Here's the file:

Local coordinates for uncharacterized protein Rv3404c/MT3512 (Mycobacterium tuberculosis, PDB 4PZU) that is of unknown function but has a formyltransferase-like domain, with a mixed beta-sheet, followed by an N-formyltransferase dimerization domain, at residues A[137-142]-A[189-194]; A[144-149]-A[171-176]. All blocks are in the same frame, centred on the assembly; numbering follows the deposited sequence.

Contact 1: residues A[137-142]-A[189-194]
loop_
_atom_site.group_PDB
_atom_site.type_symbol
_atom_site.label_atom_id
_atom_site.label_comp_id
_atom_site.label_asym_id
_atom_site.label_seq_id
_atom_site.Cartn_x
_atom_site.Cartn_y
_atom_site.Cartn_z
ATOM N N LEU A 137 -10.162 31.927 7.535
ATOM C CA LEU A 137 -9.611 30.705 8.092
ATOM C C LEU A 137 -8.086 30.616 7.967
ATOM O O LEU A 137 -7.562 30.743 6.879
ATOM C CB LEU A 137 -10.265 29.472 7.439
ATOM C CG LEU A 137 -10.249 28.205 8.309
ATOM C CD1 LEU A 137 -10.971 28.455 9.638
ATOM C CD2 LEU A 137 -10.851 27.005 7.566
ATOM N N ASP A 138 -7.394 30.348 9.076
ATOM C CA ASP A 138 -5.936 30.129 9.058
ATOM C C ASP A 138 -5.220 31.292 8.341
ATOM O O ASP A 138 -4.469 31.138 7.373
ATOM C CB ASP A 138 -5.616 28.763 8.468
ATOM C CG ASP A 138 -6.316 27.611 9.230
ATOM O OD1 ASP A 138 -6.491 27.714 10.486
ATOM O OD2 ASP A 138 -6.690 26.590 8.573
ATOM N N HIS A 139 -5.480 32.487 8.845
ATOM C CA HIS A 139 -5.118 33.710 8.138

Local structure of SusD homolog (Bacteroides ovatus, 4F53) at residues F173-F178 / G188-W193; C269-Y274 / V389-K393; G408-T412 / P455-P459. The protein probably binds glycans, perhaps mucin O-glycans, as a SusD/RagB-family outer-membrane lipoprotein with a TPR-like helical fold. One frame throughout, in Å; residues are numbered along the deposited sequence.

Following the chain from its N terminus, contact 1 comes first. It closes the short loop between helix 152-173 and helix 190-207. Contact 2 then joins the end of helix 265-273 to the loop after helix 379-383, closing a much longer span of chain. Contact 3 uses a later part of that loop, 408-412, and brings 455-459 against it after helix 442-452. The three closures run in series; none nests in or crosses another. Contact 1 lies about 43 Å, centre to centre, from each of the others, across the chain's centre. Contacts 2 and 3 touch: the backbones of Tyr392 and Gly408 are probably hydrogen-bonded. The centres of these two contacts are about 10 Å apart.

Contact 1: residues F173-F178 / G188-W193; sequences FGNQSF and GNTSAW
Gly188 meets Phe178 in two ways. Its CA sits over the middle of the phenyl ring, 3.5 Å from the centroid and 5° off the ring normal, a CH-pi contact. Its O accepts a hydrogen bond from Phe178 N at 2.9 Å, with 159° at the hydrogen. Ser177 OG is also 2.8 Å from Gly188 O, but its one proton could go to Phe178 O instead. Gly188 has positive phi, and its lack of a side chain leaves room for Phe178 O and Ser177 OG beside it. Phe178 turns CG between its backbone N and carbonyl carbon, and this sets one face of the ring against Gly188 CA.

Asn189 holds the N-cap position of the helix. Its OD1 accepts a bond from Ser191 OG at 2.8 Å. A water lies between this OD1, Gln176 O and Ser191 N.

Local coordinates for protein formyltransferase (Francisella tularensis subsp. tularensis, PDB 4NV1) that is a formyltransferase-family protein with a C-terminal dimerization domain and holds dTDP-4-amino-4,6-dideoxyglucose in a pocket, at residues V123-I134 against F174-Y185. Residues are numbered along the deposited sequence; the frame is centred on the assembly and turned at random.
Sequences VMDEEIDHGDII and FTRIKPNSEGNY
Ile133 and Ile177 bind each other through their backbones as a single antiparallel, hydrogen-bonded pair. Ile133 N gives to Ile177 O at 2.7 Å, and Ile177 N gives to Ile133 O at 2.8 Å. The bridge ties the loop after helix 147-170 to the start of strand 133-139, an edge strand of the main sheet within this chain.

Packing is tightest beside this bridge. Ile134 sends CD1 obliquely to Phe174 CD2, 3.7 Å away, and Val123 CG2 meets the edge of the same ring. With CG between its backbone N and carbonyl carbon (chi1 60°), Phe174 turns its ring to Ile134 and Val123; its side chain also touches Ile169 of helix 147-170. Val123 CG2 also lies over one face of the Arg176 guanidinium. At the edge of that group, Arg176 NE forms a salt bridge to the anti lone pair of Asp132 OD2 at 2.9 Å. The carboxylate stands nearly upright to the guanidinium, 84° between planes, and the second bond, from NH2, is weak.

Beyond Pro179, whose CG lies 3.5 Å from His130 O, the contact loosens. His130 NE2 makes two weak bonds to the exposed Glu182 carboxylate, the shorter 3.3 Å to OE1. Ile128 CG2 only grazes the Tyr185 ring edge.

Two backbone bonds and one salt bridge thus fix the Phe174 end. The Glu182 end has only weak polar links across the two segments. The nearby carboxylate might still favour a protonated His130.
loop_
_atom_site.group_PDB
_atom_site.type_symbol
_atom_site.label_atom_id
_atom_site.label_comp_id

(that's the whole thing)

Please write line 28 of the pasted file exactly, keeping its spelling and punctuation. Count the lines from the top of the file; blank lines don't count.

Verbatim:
ATOM O OD2 ASP A 138 -6.690 26.590 8.573